About 200 people rallied for improved workplace conditions for graduate students Thursday at the University of Wisconsin-Madison's Engineering Mall before marching to Bascom Hall to deliver a list of demands.
While students addressed issues ranging from shared governance to department grievance policies, the afternoon’s events were primarily tied to the abusive behavior of former electrical and computer engineering professor Akbar Sayeed and the death of one of his students in 2016. Sayeed, who the university found to be in violation of hostile and intimidating behavior policy, will be returning to campus in an administrative capacity this spring.
In the wake of Sayeed’s investigation, graduate students across campus have come together to fight for codified workplace protections and honor John Brady, who died by suicide during his seventh year as an ECE doctoral candidate.
“Through this whole experience, I’ve been exposed to a lot of graduate students from other departments,” said Jad Salman, a member of the ECE Graduate Student Association. “So it’s been really heartening, but … it’s kind of sad that it’s not an isolated incident. It impacts a lot of students.”
After the Wisconsin State Journal published an investigation in October, Provost Karl Scholz published a message about university efforts to improve graduate student resources and address hostile and intimidating behavior. Administrators also met with ECE students, who decided to draft a letter to department officials and plan further efforts to prevent Sayeed’s return, said graduate student and ECEGSA member Kyle Daruwalla.
Speakers at the rally called for mandatory workplace protections, which ECEGSA and Teaching Assistants’ Association said in a press release are not sufficiently outlined in the Graduate Assistant Policies and Procedures. The TAA has repeatedly called for revisions to GAPP that include more student input, required supervisor training and protections for research assistants and lecturers.
“GAPP provides clear, transparent policies on employment-related matters for graduate students and their supervisors on job orientation and training, performance evaluations, leave benefits and many other important topics,” university spokeswoman Meredith McGlone said in an email. “We believe this is a significant step forward.”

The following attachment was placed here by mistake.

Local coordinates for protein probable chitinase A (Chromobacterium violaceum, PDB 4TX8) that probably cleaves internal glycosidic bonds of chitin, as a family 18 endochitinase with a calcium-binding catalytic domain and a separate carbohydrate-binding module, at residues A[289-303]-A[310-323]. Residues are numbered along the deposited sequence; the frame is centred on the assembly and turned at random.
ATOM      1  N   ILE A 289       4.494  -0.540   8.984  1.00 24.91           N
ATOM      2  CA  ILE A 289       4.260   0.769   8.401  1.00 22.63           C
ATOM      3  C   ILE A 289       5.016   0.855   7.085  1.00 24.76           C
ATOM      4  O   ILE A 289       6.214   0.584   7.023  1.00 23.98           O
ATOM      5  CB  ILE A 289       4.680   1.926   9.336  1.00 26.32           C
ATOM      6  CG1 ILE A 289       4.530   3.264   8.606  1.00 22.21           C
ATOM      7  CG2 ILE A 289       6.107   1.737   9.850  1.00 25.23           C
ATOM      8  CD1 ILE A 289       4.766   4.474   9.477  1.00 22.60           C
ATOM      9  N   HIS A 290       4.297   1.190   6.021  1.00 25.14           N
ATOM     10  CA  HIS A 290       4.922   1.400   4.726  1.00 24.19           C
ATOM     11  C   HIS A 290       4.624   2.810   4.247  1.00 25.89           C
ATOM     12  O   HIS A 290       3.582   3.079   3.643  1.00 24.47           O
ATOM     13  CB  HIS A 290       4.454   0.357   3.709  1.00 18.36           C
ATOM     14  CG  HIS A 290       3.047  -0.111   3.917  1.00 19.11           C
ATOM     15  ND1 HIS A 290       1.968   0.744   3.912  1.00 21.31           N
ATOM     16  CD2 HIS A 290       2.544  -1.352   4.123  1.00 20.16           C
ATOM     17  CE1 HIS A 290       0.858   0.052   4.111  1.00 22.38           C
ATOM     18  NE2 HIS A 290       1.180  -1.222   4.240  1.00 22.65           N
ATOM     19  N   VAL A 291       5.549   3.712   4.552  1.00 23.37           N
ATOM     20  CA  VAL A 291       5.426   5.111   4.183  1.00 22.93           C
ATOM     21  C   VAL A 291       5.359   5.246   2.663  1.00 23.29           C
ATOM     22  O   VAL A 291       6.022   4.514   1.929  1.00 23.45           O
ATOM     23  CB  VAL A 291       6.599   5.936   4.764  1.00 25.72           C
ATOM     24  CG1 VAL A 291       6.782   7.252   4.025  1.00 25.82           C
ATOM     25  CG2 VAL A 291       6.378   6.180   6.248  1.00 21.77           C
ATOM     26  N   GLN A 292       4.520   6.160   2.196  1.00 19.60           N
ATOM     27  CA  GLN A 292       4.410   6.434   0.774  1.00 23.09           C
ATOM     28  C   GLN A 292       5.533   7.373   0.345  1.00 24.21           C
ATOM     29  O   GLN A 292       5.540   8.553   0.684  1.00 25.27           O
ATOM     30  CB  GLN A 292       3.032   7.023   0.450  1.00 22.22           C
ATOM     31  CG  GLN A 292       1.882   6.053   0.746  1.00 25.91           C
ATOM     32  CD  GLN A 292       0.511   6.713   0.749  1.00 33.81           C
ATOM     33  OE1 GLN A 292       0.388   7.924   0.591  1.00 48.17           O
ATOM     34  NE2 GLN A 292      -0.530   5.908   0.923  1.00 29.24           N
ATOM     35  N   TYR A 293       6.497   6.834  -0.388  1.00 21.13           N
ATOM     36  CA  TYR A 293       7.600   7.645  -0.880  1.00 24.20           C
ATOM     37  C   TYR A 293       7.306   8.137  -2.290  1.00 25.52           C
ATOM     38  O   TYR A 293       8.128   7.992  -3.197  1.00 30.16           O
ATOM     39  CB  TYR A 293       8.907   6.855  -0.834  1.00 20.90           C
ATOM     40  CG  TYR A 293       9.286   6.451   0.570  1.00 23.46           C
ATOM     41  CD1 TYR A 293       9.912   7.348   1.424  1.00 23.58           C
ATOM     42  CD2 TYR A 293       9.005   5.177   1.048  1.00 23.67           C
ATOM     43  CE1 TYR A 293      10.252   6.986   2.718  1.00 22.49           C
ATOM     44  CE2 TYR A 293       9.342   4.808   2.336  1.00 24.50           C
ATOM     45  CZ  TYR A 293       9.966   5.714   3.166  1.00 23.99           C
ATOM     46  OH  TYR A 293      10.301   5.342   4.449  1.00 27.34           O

The university also outlines graduate student protections in its hostile and intimidating behavior policy, which Sayeed violated. At the rally, planning and landscape architecture professor Kurt Paulsen said university policies, such as required grievance policies across departments, have improved in recent years. But he wants his colleagues to clearly stand in support of graduate students.
“Students want to hear a clear message from us,” Paulsen said. “If we are unable to hold ourselves accountable for our most basic values and if we fail at our most fundamental duty to create a university where students feel safe, then shame on us.”
Attendees chanted “BS, MS, Ph.D.! No abuse from faculty!” as they marched to Bascom Hall. “We won’t take it, we refuse! We stand up to this abuse!”
Daruwalla delivered the petition, which included over 2,000 signatures, to the provost’s office. Its primary demands are that the university begin a new investigation into Sayeed and prevent him from returning to campus. Students also delivered a report condemning university policy for excluding research assistants and calling for a new investigation that considers more student, faculty and alumni input.
College of Engineering Dean Ian Robertson expressed his condolences to Brady’s family and friends in a press release Thursday.
“This was a deeply disturbing situation that goes against the core values of our institution and leaves us with a profound sense of loss,” Robertson said. “We are fully committed to maintaining a supportive climate in which all members of our community treat each other with respect.”